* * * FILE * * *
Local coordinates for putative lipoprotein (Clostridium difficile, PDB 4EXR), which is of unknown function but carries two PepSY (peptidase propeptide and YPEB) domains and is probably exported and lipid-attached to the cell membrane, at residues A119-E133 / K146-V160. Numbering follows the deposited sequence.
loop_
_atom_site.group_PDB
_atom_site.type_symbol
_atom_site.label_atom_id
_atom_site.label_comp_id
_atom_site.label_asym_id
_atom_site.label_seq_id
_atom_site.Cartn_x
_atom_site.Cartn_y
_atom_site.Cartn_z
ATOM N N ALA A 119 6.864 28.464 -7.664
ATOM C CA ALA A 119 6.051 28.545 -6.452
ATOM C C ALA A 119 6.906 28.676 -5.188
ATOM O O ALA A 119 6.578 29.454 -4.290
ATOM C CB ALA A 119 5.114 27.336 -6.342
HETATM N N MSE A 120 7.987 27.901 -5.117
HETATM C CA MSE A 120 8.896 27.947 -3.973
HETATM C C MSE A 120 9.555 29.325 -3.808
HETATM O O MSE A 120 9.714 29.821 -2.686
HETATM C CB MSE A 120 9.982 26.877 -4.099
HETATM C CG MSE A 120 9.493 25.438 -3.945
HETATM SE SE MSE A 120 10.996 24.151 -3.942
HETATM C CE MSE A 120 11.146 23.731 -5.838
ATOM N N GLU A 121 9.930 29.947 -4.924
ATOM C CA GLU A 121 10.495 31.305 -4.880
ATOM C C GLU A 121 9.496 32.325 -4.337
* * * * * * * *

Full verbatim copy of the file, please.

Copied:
Local coordinates for putative lipoprotein (Clostridium difficile, PDB 4EXR), which is of unknown function but carries two PepSY (peptidase propeptide and YPEB) domains and is probably exported and lipid-attached to the cell membrane, at residues A119-E133 / K146-V160. Numbering follows the deposited sequence.
loop_
_atom_site.group_PDB
_atom_site.type_symbol
_atom_site.label_atom_id
_atom_site.label_comp_id
_atom_site.label_asym_id
_atom_site.label_seq_id
_atom_site.Cartn_x
_atom_site.Cartn_y
_atom_site.Cartn_z
ATOM N N ALA A 119 6.864 28.464 -7.664
ATOM C CA ALA A 119 6.051 28.545 -6.452
ATOM C C ALA A 119 6.906 28.676 -5.188
ATOM O O ALA A 119 6.578 29.454 -4.290
ATOM C CB ALA A 119 5.114 27.336 -6.342
HETATM N N MSE A 120 7.987 27.901 -5.117
HETATM C CA MSE A 120 8.896 27.947 -3.973
HETATM C C MSE A 120 9.555 29.325 -3.808
HETATM O O MSE A 120 9.714 29.821 -2.686
HETATM C CB MSE A 120 9.982 26.877 -4.099
HETATM C CG MSE A 120 9.493 25.438 -3.945
HETATM SE SE MSE A 120 10.996 24.151 -3.942
HETATM C CE MSE A 120 11.146 23.731 -5.838
ATOM N N GLU A 121 9.930 29.947 -4.924
ATOM C CA GLU A 121 10.495 31.305 -4.880
ATOM C C GLU A 121 9.496 32.325 -4.337